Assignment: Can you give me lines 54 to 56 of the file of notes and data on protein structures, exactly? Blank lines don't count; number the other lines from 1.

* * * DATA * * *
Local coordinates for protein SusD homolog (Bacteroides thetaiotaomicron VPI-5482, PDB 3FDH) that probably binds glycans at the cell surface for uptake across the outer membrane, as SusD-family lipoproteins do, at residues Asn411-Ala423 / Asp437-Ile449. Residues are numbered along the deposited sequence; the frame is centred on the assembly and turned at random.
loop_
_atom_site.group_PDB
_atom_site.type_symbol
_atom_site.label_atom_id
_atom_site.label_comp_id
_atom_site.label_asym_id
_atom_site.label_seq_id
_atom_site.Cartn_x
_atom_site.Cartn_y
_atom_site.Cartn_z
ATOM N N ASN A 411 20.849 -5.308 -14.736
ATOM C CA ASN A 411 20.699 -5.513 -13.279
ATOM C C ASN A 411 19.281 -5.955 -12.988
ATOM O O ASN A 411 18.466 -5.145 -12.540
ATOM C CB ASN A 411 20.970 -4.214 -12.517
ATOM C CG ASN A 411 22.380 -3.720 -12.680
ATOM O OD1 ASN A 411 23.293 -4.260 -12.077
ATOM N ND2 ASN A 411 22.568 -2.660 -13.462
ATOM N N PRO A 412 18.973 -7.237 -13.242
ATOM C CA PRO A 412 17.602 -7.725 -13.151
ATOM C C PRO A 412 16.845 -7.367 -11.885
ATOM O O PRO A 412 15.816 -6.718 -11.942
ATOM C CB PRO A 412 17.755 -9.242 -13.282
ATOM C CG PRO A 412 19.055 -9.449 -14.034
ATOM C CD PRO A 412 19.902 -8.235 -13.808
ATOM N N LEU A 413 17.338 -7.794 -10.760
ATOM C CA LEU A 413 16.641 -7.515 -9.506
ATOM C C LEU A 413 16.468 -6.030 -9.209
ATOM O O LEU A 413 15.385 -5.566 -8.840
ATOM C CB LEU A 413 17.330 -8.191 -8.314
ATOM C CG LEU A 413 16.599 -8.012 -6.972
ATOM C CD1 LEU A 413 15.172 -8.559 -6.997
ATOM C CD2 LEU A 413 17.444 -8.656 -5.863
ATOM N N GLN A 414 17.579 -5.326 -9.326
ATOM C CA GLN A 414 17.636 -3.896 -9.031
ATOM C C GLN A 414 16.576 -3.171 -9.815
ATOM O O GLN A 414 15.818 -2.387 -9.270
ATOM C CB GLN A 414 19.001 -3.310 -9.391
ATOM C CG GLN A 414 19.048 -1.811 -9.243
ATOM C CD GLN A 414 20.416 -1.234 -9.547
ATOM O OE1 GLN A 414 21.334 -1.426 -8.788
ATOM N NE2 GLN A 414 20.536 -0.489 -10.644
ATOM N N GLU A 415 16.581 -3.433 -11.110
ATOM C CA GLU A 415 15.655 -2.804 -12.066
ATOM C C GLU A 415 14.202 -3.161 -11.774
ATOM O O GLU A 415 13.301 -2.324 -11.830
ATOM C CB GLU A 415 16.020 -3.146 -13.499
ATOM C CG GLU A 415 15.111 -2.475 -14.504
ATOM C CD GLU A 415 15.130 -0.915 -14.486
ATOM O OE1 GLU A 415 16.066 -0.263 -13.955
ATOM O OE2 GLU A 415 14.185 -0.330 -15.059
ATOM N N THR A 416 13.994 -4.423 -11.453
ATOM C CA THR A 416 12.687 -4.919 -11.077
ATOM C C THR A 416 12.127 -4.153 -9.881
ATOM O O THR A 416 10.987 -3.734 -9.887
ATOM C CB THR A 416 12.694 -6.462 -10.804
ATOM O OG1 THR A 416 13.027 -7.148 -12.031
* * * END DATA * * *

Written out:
ATOM C CA THR A 416 12.687 -4.919 -11.077
ATOM C C THR A 416 12.127 -4.153 -9.881
ATOM O O THR A 416 10.987 -3.734 -9.887